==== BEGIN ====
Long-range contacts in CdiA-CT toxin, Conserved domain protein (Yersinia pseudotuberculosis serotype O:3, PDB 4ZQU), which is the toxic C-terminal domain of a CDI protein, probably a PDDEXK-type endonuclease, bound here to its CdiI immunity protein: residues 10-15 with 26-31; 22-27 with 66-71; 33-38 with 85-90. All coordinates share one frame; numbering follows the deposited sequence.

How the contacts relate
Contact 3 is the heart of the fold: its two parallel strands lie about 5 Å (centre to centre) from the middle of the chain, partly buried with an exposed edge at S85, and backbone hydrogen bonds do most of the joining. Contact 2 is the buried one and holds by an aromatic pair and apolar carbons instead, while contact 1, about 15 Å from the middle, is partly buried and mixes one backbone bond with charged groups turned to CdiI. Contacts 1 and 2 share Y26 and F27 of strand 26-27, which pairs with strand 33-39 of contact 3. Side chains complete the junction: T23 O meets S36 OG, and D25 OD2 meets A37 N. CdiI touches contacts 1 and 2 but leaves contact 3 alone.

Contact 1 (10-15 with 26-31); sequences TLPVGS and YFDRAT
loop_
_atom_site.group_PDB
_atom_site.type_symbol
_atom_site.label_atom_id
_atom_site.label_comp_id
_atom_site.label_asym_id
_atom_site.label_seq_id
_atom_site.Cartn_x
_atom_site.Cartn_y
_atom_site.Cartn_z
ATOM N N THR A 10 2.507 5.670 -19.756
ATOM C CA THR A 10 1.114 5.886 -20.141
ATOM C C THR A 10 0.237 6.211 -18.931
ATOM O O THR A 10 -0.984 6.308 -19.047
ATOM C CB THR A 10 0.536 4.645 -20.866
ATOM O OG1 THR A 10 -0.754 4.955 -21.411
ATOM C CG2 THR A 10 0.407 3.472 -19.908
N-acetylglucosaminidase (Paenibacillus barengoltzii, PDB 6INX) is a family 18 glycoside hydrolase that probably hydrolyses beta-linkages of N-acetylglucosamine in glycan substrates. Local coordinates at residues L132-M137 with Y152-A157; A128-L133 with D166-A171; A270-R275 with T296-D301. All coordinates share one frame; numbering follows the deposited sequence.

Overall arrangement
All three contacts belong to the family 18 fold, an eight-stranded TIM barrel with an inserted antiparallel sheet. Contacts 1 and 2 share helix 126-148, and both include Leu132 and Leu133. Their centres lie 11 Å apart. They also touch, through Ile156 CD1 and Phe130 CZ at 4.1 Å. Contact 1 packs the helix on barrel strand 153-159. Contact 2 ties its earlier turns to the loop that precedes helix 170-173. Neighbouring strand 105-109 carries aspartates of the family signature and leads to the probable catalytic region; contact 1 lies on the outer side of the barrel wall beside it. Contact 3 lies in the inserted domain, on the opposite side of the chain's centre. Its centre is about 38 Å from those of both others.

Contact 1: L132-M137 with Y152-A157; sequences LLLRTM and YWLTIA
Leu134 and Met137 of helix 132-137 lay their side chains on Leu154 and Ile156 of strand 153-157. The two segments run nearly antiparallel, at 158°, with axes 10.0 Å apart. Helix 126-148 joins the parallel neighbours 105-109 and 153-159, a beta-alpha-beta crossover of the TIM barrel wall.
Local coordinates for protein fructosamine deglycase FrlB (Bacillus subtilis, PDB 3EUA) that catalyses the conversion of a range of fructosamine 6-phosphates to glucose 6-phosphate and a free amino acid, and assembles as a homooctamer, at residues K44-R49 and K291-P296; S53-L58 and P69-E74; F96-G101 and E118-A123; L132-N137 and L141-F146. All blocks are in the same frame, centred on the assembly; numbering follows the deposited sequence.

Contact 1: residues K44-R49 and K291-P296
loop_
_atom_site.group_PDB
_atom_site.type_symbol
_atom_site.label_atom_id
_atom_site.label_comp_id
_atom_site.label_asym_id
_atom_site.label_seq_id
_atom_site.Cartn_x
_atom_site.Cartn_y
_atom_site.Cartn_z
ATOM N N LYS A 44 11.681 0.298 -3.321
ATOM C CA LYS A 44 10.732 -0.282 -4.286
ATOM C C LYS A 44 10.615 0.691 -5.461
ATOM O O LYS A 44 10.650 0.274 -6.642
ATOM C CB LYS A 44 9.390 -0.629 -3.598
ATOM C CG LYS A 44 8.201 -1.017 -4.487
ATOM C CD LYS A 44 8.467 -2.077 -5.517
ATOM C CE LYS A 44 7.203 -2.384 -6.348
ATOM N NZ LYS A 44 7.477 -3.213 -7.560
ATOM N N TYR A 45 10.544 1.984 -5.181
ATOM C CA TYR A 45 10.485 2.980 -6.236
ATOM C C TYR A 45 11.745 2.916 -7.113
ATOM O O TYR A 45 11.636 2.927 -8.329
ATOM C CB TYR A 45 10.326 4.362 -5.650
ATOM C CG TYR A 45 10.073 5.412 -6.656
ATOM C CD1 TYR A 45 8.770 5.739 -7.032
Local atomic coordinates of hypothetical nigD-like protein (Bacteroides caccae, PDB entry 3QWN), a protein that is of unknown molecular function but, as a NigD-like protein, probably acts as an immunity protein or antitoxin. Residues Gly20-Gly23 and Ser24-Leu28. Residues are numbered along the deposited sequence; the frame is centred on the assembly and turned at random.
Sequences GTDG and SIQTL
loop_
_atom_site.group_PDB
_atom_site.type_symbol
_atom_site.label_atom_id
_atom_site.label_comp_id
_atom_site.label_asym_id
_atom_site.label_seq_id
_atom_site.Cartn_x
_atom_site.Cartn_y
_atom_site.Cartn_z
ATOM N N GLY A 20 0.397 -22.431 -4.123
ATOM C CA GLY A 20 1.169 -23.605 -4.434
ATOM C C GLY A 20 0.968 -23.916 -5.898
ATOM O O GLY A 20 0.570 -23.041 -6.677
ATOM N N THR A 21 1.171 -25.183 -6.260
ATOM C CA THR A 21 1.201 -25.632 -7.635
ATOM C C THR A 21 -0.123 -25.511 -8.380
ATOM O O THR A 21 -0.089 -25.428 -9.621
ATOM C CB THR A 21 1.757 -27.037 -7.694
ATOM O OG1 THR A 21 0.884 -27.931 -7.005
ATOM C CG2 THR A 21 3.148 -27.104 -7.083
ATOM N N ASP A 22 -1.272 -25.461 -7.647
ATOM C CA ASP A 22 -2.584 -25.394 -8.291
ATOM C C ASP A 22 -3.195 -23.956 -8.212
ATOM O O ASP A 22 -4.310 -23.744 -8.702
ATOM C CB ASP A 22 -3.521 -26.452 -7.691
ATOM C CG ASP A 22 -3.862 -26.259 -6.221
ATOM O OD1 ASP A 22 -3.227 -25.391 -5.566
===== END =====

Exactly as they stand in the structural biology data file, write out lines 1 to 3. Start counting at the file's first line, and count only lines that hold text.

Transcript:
Long-range contacts in CdiA-CT toxin, Conserved domain protein (Yersinia pseudotuberculosis serotype O:3, PDB 4ZQU), which is the toxic C-terminal domain of a CDI protein, probably a PDDEXK-type endonuclease, bound here to its CdiI immunity protein: residues 10-15 with 26-31; 22-27 with 66-71; 33-38 with 85-90. All coordinates share one frame; numbering follows the deposited sequence.

How the contacts relate
Contact 3 is the heart of the fold: its two parallel strands lie about 5 Å (centre to centre) from the middle of the chain, partly buried with an exposed edge at S85, and backbone hydrogen bonds do most of the joining. Contact 2 is the buried one and holds by an aromatic pair and apolar carbons instead, while contact 1, about 15 Å from the middle, is partly buried and mixes one backbone bond with charged groups turned to CdiI. Contacts 1 and 2 share Y26 and F27 of strand 26-27, which pairs with strand 33-39 of contact 3. Side chains complete the junction: T23 O meets S36 OG, and D25 OD2 meets A37 N. CdiI touches contacts 1 and 2 but leaves contact 3 alone.